Paddlers: Innes, Geoff
Weather: Calm but overcast and foggy. Cold
Report: The near completion of the third crossing inspired a voyage of discovery on the Forth. The weather was forecast to be calm and sunny all day but the early fog consolidated into a complete grey blanket. Our departure point in North Queensferry had been chosen on a previous aborted trip for protection and to minimise the ooze walking. In reality the launch point was still a good walk from the car and the “beach” was slimy mud. Not recommended; the slip at South Queensferry would be better. However the location is otherwise good being tucked underneath the vastness of the rail bridge in the old village.
The first of the many islands visited, Inch Garvie, is just under the bridge. It is covered with WW2 defences as are all the islands, the broken concrete not offering many attractions compared to the vast metal structure that looms over it
Compared to the Clyde the Forth is a busy river with a regular container service and oil and gas carriers. With fog drifting around throughout the morning there was always a worry that it might descend whilst we paddled across the shipping lanes. We carried VHF radios!
Our major target was the Inchholm and its Abbey. This is a lovely place to visit, thoroughly recommended, with two sand/gravel beaches to land on, and interesting ruins of both the thirteenth century Abbey but also the twentieth century WW2 fort. Picnic tables are provided for the occasional sea kayaker. We were the only people on the island.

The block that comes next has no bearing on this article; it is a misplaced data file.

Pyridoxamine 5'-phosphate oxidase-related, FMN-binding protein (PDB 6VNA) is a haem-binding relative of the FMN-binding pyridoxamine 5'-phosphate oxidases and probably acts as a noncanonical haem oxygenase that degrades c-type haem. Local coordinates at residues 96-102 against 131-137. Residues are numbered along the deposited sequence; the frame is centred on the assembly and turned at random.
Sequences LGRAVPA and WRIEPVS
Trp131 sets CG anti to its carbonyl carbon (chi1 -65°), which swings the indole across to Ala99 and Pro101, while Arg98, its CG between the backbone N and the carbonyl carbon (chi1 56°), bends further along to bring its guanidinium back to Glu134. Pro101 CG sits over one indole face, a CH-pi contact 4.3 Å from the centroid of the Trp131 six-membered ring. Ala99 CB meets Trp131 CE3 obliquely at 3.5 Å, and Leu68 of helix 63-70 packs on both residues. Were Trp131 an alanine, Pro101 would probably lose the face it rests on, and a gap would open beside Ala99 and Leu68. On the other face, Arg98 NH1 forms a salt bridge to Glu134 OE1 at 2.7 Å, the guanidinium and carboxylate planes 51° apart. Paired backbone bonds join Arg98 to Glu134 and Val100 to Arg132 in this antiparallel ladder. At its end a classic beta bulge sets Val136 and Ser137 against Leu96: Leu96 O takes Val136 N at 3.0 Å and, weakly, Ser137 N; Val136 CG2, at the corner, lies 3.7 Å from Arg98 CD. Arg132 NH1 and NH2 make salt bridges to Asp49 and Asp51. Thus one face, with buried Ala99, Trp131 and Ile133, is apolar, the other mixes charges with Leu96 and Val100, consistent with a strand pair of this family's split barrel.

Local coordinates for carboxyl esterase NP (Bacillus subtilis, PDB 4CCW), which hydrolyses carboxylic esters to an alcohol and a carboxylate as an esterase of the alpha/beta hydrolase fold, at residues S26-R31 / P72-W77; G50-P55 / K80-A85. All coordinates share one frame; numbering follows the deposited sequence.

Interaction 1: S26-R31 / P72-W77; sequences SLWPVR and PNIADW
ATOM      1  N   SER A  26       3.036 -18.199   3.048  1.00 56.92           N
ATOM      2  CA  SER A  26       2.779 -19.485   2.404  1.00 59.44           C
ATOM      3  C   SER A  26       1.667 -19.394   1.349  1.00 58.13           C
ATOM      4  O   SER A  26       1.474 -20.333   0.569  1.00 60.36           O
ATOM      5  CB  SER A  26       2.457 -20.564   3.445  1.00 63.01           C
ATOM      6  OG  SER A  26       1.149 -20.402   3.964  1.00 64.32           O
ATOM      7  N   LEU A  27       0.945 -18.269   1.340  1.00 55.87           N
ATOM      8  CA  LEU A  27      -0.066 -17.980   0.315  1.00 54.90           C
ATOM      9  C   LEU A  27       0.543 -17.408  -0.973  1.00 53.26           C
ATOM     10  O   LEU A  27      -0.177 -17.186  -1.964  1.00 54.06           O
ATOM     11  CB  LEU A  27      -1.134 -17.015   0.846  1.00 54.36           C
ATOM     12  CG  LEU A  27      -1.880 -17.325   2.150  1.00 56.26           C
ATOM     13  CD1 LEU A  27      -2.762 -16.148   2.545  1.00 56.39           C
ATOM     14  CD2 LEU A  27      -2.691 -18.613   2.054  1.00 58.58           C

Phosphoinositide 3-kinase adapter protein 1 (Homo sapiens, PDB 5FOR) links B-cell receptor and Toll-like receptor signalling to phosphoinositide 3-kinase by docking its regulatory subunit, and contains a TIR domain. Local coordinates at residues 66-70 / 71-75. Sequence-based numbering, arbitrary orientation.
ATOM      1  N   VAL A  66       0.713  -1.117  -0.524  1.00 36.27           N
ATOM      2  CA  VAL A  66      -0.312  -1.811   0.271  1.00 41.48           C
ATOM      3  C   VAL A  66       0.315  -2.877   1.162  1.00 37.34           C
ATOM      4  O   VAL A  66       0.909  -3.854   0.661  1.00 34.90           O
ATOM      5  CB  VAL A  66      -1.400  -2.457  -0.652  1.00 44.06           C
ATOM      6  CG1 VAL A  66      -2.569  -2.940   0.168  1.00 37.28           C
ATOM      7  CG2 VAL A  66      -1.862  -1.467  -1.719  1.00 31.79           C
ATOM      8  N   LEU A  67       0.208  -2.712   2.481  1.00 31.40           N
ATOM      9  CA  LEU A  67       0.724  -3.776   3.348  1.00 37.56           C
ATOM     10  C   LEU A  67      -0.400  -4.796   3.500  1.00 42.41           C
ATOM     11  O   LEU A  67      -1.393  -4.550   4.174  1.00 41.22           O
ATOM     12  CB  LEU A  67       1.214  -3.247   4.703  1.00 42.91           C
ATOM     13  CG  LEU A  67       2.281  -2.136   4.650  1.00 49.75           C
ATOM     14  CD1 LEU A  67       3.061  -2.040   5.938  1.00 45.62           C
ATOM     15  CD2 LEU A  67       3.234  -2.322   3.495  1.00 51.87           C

On the north side of Incholm can be found Gnome Island. This little detached outcrop at the entrance of the north bay was covered with Garden Gnomes of every sort, size and description.
The very short day led to us abandoning a possible second target of Cramond Island in favour of a closer look at the bridges. There were a lot of seals around and on rather large male (how does one know?) decided to closely accompany us most of the way back. At one stage he was right alongside the kayak. As I went to take a photo he dived with his tail soaking me in water.
The evening gloom was strangely attractive as this photo looking back towards Edinburgh and Arthur’s Seat shows
The three Forth bridges represent three stages in the history of civil engineering: the 19th century rail bridge with its thousands on tons of wrought iron;the 20th elegant century road bridge supported by huge cable and now the longer 21st century road bridge with its mass of fine cables is nearing completion.
By 3.40 the light was failing and we were back at the cars for the long drive (1.5 hours) back to Helensburgh. What the trip lacked in terms of sun and beautiful scenery was more than compensated for by the interest and the lovely Abbey.